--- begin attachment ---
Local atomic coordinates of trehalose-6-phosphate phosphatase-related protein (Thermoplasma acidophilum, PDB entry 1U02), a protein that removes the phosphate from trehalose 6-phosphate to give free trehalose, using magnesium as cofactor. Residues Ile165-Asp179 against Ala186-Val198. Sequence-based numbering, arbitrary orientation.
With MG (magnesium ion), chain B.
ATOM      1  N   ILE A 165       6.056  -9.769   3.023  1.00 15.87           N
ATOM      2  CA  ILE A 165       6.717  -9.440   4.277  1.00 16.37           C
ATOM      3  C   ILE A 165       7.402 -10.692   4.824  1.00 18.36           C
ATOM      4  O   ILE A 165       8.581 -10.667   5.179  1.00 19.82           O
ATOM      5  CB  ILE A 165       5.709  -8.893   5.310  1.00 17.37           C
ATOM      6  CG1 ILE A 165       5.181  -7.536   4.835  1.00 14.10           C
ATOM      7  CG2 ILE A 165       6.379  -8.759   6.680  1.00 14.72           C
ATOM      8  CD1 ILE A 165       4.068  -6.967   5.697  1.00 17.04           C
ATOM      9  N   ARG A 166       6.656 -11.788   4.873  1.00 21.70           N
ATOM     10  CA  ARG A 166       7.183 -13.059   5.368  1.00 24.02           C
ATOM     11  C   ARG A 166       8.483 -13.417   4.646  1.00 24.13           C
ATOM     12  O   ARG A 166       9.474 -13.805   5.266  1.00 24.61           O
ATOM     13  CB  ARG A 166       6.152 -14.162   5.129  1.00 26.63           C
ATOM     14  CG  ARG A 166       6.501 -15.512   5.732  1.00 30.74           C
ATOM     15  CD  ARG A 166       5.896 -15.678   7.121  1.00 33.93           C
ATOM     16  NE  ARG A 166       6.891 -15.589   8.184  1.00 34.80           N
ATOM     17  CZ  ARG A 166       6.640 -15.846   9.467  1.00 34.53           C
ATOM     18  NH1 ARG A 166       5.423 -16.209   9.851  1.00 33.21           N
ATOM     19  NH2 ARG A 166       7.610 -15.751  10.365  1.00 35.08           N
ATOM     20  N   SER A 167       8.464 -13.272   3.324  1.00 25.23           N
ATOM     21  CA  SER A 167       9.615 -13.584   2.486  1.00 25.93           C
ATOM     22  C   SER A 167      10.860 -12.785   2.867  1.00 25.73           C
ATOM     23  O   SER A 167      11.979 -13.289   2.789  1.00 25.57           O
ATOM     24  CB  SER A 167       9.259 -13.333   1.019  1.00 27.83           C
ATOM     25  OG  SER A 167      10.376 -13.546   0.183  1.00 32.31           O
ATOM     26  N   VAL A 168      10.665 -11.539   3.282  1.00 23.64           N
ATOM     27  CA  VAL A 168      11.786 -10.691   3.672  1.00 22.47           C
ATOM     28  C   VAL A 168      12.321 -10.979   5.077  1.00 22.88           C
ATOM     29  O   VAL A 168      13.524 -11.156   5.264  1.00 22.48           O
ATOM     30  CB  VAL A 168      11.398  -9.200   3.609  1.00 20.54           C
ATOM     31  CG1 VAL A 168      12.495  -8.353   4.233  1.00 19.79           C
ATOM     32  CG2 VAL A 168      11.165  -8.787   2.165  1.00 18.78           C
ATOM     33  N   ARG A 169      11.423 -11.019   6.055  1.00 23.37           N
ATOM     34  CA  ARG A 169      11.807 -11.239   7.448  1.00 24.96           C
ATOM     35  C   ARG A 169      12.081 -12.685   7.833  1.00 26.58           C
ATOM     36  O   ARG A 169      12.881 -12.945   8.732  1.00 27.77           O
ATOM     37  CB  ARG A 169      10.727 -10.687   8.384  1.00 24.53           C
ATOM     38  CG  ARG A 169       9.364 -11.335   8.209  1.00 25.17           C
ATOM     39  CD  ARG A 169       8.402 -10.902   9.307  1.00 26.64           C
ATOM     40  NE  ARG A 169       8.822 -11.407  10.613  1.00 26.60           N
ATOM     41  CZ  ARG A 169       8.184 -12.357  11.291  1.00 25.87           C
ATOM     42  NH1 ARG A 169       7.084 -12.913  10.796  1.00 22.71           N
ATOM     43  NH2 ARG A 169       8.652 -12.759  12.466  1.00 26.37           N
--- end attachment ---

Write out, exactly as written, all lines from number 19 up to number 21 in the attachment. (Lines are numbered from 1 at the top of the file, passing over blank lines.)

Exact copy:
ATOM     17  CZ  ARG A 166       6.640 -15.846   9.467  1.00 34.53           C
ATOM     18  NH1 ARG A 166       5.423 -16.209   9.851  1.00 33.21           N
ATOM     19  NH2 ARG A 166       7.610 -15.751  10.365  1.00 35.08           N